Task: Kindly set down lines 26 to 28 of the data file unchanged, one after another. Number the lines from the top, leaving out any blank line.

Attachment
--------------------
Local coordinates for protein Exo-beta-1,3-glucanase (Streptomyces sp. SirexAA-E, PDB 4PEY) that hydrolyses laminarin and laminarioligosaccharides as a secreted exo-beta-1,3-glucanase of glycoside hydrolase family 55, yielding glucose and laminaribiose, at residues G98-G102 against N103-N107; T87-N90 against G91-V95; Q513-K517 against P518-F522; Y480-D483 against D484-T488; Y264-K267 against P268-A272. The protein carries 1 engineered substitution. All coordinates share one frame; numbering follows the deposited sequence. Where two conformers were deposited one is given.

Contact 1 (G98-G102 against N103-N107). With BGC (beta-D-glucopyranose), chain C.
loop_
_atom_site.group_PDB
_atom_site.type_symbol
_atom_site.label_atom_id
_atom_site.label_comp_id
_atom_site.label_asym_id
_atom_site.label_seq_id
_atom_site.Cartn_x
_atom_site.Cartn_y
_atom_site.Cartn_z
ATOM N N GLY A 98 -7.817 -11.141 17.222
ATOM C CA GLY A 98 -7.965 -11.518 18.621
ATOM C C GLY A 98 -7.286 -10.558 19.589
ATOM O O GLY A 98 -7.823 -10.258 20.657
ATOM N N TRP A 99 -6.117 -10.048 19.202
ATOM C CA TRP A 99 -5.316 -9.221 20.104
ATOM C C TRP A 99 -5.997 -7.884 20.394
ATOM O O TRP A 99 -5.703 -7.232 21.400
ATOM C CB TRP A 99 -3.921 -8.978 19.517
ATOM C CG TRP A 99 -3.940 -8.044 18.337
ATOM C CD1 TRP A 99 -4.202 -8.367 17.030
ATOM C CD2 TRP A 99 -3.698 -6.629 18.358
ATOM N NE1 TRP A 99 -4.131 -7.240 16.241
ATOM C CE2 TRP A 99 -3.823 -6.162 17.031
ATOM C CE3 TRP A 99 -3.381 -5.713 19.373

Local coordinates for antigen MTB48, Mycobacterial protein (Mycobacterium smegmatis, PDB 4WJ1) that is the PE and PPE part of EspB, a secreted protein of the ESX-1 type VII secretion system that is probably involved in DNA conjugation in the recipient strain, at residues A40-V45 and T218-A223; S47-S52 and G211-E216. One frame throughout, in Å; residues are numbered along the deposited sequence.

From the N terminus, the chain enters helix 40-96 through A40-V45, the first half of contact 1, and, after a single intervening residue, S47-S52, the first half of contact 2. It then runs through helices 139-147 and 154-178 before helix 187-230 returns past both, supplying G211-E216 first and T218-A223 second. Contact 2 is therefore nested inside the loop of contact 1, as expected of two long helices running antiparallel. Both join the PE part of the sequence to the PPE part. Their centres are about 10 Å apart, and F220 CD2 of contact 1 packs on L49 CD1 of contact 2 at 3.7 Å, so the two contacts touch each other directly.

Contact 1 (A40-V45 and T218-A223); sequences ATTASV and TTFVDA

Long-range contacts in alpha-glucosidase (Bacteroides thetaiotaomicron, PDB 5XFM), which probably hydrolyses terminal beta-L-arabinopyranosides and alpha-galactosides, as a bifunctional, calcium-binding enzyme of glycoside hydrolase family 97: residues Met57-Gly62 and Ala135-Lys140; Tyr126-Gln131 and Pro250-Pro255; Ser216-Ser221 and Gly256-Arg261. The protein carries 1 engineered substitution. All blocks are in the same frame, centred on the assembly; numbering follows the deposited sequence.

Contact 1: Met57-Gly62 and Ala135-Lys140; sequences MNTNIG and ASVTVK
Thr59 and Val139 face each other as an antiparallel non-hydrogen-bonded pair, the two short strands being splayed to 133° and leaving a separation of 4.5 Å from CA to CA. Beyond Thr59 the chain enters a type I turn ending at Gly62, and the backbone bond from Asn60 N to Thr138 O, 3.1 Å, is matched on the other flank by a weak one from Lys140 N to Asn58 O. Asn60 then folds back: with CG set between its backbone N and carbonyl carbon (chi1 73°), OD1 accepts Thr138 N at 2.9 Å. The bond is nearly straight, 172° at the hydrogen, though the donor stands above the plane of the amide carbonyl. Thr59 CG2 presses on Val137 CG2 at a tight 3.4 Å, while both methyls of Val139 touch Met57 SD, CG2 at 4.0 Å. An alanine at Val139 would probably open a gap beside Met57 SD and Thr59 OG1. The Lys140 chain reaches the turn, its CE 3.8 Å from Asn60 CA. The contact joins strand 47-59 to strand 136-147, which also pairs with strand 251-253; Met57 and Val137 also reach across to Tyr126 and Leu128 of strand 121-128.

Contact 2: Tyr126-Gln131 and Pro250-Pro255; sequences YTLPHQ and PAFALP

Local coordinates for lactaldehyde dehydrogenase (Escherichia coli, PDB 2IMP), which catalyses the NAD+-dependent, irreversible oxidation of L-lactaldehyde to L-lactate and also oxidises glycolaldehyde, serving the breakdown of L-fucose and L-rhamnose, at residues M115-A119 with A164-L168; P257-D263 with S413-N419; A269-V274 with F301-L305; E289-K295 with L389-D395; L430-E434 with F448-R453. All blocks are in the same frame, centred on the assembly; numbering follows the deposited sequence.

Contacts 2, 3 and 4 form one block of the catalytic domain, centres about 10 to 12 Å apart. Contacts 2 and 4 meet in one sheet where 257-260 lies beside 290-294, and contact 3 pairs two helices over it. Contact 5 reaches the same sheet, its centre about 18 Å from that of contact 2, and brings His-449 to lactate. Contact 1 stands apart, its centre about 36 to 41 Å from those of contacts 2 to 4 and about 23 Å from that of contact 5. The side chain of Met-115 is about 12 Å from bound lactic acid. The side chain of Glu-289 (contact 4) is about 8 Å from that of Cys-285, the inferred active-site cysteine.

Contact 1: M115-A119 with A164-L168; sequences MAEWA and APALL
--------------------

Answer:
ATOM C CE2 TRP A 99 -3.823 -6.162 17.031
ATOM C CE3 TRP A 99 -3.381 -5.713 19.373

Local coordinates for antigen MTB48, Mycobacterial protein (Mycobacterium smegmatis, PDB 4WJ1) that is the PE and PPE part of EspB, a secreted protein of the ESX-1 type VII secretion system that is probably involved in DNA conjugation in the recipient strain, at residues A40-V45 and T218-A223; S47-S52 and G211-E216. One frame throughout, in Å; residues are numbered along the deposited sequence.